A Roll Down Memory Lane

Droideka, by ToaLeewan, on Flickr

When you look back at the earliest of LEGO Star Wars sets, it’s hard not to marvel at how sets have improved over the years. Just compare this year’s AT-ST to the one from 2001. But then again, there’s the example of the Droideka… Of course there’s no besting the amazingly intricate Technic set from 2000, but you’d think that a small Droideka sold in 2013 would put the 2002 version to shame, but that didn’t quite happen despite the superior selection of parts nowadays. Luckily, we have ToaLeewan to show us how awesome a Droideka creation can look today. ToaLeewan used all of the parts that allow articulation this to his advantage because it represents the joints of the original very well and because it allows for a convincing posing. With its arched back and slight lean this droid looks like it’s getting ready to deal with some serious recoil instead of offering you a drink. The newfangled shells do a great job of really sticking to the model to give it a solid feel, and the piece used for the claws is simply the best possible piece that could have been used here. This creation does a great job showcasing why we need all of these new pieces. But what I like most of all in this creation, is that it also shows what we can still use the old parts for in this landscape of specialized and detailed pieces. They’re not meant to be kept hidden in the background, quietly connecting everything, letting all details to the new parts in town. In this creation, there’s not a single part that’s just there to connect stuff, not the liftarms on the arms, certainly not those old black pieces used as radiators and not even the black peg at the blasters. They’re no glamorous eyecatchers, but they’re the everyday details that can bring a creation to life, giving some familiarity to even something as strange as a woodlouse robot. Nothing is hidden in this perfect mix of old and new parts which makes it so fateful to the original. So lower your deflector shields, head over to Flickr, and discover all of those parts you have had lying around for ages and the ones you haven’t even heard about, and imagine how they could come together in something as awesome as this creation.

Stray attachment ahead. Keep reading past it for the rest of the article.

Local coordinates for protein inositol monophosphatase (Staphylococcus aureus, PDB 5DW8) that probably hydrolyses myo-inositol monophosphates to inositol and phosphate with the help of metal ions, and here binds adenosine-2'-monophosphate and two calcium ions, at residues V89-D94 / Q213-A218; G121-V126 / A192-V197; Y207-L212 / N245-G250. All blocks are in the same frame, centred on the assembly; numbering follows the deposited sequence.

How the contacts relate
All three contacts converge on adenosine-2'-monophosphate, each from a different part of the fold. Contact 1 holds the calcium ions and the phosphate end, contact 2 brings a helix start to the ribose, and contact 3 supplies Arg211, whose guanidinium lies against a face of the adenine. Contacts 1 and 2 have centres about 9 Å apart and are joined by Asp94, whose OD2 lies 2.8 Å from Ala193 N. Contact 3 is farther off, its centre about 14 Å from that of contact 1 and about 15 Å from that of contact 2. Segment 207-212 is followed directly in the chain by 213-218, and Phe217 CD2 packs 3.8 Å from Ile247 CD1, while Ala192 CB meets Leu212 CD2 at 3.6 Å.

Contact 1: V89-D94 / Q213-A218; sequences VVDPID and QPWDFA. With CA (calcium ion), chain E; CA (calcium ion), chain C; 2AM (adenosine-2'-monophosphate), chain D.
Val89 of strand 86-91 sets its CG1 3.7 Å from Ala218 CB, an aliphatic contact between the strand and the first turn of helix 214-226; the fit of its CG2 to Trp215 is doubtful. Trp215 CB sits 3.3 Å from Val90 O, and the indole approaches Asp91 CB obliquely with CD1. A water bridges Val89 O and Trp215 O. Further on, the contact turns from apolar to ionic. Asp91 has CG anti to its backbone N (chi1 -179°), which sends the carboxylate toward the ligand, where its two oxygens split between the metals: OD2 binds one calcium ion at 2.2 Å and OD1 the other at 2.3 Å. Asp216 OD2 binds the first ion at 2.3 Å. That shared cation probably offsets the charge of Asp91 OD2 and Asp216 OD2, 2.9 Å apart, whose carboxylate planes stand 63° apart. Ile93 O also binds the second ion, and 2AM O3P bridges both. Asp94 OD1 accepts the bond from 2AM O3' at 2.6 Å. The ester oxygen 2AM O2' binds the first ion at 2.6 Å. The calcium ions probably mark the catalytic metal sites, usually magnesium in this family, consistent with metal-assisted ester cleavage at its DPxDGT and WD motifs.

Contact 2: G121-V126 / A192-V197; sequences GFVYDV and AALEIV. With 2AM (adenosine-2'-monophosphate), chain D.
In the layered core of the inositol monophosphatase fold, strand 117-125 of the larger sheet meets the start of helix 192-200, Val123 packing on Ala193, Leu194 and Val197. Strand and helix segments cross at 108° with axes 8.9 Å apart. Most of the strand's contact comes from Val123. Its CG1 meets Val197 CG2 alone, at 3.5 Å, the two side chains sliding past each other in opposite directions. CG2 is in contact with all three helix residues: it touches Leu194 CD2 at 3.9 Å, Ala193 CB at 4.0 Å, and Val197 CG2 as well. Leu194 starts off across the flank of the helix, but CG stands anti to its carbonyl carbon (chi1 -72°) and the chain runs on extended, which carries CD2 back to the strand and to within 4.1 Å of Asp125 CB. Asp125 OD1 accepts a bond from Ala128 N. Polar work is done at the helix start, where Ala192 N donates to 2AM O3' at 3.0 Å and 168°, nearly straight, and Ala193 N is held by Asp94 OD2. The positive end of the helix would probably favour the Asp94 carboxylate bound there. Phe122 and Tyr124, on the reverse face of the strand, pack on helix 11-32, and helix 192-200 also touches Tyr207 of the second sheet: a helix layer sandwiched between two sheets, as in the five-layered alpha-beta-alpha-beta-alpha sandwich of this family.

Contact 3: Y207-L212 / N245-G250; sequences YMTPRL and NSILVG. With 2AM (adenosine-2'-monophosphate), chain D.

Official Pictures of the 2017 Summer Sets!

LEGO Star Wars summer 2017 wave official set images, on the Brothers Brick

Time to start planning your expenses because know you’ll know what to buy this summer. The official pictures for ten fresh sets were just released, so now you can study every detail of every set. Everybody is sure to find something he likes. Whether you love the Original Trilogy, Prequel Trilogy or Sequel Trilogy, whether you like regular bricks or constraction figures, whether you like The Freemaker Adventures or only like it because it gives your characters from Rebels, there is something for everyone. I spot fun functions, practical parts and terrific techniques, but despite all that I admit this wave suffers from the same defect a lot of summer waves suffer from: a lack of iconic sets we’ve been waiting for for years and will stay around in the collective memory for years to come. There are some really nice sets, but none awaken my inner child to vigorously encircle them in the LEGO catalog… Maybe it’s just because I haven’t inspected the sets closely enough yet… So follow me to pore over the pictures and to share details in our news thread!

Ackbar ist Wunderbar!

Admiral Ackbar, by Pate-keetongu, on Flickr